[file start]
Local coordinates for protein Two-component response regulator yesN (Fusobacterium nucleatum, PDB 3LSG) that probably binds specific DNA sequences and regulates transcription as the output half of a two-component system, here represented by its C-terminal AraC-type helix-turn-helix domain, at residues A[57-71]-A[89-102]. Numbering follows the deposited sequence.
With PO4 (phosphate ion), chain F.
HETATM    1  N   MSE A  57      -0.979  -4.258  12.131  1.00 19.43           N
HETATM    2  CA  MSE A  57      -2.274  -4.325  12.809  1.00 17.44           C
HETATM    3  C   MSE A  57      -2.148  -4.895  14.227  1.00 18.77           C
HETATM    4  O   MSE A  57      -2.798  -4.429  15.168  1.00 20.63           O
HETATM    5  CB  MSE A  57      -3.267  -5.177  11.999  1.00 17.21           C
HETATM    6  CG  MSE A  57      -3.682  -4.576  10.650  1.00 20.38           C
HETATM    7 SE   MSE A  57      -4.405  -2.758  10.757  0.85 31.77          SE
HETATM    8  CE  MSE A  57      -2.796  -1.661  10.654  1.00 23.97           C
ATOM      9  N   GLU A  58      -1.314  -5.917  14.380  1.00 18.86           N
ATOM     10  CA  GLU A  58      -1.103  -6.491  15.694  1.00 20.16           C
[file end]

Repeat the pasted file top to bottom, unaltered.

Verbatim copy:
Local coordinates for protein Two-component response regulator yesN (Fusobacterium nucleatum, PDB 3LSG) that probably binds specific DNA sequences and regulates transcription as the output half of a two-component system, here represented by its C-terminal AraC-type helix-turn-helix domain, at residues A[57-71]-A[89-102]. Numbering follows the deposited sequence.
With PO4 (phosphate ion), chain F.
HETATM    1  N   MSE A  57      -0.979  -4.258  12.131  1.00 19.43           N
HETATM    2  CA  MSE A  57      -2.274  -4.325  12.809  1.00 17.44           C
HETATM    3  C   MSE A  57      -2.148  -4.895  14.227  1.00 18.77           C
HETATM    4  O   MSE A  57      -2.798  -4.429  15.168  1.00 20.63           O
HETATM    5  CB  MSE A  57      -3.267  -5.177  11.999  1.00 17.21           C
HETATM    6  CG  MSE A  57      -3.682  -4.576  10.650  1.00 20.38           C
HETATM    7 SE   MSE A  57      -4.405  -2.758  10.757  0.85 31.77          SE
HETATM    8  CE  MSE A  57      -2.796  -1.661  10.654  1.00 23.97           C
ATOM      9  N   GLU A  58      -1.314  -5.917  14.380  1.00 18.86           N
ATOM     10  CA  GLU A  58      -1.103  -6.491  15.694  1.00 20.16           C